CNJ staff photo: Liliana Castillo Special Olympics athlete Don Roper of Clovis competes in the pole bending event Saturday at the Curry County Events Center.
One of the six major state Special Olympics New Mexico events took place Friday and Saturday at the Curry County Events Center.
Forty-four athletes competed in the six equestrian events held, according to equestrian games director Roxie Burgess.
Spokesperson for Special Olympics New Mexico Oscar Solis said the organization serves 2,600 athletes statewide with 12 Olympic-style sports.
“Equestrian is the most unique sport we offer because of the relationship between the rider and the horse,” Solis said. “They respect the horses so much and the horses appreciate that.”
Solis said the athletes are never overly competitive.
“It’s always about having the opportunity to participate in sports,” Solis said. “It’s about being your best, not the best.”
Special Olympic athlete Don Roper of Clovis agreed.
“I don’t have a favorite,” Roper said. “I like all of them (events). I just like having fun.”
Roper and his wife Becky have been competing in the equestrian competition for the past two years.
“I did real good yesterday,” Becky Roper said Saturday. “Now I’m just watching Don.”
The Ropers also took time to watch their friends compete between Don’s runs. The couple said they prepared for the competition by riding and exercising several times a week for the past three months.
Both said the horses make the competition special.
“I just like horses,” Don Roper said. “I’ve liked them since I was 13.”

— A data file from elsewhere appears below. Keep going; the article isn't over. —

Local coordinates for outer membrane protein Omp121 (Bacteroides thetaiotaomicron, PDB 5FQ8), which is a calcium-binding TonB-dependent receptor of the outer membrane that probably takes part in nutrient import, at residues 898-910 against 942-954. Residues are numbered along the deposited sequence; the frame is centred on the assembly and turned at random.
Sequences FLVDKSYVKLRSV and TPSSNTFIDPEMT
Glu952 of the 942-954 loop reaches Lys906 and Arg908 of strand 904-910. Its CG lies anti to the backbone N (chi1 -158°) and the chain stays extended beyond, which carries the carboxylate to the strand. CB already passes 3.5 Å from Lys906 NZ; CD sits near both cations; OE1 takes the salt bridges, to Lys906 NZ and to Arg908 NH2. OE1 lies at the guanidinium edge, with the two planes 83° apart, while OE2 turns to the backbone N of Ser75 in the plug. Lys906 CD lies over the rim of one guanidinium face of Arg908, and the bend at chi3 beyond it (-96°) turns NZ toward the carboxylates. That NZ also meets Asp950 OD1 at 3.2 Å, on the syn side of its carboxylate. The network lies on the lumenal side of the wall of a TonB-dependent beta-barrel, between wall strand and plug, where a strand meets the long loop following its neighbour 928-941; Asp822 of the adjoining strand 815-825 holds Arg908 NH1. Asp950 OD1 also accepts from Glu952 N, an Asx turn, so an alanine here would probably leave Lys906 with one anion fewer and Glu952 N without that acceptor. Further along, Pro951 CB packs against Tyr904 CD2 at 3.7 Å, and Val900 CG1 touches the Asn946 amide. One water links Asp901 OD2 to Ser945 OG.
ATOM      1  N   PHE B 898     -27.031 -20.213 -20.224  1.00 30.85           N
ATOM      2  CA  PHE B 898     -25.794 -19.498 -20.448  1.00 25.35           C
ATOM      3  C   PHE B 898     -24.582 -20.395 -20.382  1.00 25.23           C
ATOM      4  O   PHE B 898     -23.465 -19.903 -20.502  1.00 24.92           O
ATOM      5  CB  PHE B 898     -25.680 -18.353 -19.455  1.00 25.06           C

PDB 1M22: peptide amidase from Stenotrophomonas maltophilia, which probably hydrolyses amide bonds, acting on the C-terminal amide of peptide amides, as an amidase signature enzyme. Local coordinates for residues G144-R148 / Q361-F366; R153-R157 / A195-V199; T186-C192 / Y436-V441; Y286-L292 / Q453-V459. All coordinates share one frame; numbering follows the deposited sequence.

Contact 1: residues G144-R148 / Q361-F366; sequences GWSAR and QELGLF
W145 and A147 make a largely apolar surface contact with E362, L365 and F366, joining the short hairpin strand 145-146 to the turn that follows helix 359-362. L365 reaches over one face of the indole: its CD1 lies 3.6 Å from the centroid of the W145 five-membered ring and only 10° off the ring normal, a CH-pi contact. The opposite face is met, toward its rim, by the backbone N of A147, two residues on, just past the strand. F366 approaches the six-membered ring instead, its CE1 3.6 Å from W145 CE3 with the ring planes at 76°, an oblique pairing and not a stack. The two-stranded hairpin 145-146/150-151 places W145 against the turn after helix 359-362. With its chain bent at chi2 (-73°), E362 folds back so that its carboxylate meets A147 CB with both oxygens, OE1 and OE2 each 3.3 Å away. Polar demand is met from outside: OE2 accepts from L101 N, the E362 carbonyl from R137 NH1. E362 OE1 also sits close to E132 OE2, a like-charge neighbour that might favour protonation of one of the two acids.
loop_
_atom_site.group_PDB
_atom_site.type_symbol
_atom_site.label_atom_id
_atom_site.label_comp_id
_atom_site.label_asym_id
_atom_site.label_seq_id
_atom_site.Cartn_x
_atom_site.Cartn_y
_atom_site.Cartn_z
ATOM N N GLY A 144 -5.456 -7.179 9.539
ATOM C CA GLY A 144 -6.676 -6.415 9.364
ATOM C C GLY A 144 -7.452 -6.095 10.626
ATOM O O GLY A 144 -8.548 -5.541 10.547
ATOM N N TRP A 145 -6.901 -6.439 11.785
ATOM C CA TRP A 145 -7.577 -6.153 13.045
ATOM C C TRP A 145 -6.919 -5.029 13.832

Becky said her whole family would ride together when she was a child.
Athlete Kathy Nelson, 20, came from Portales for the competition.
“I like the horses,” Nelson said after her pole bending, barrel racing and figure eight stake racing run.
Nelson said she practiced on her horse Jasper for three months. This was Jasper’s first competition.
“It’s all about her talent,” Jasper’s owner Steve Lambert of Clovis said.
Nelson said she prefers speed events like pole bending over things like stock and seat application.
Events that took place were stock and seat application, showmanship and halter, working trails, pole bending, barrel racing and figure eight stakes race.
Burgess said awards are given based on place in each event and the high point male and female in each division receive a buckle.
Burgess said the Clovis event’s success is due to the community being receptive of the event.
“We have so many people who have donated food, money, volunteers,” she said. “It’s just been great.”
This is the second year the competition was held indoors at the Curry County Events Center and Burgess said out-of-town competitors can’t say enough good things about it.
Solis said the event helps build up the community.
“Through sports as a vehicle, we are building an environment of acceptance and inclusion,” he said.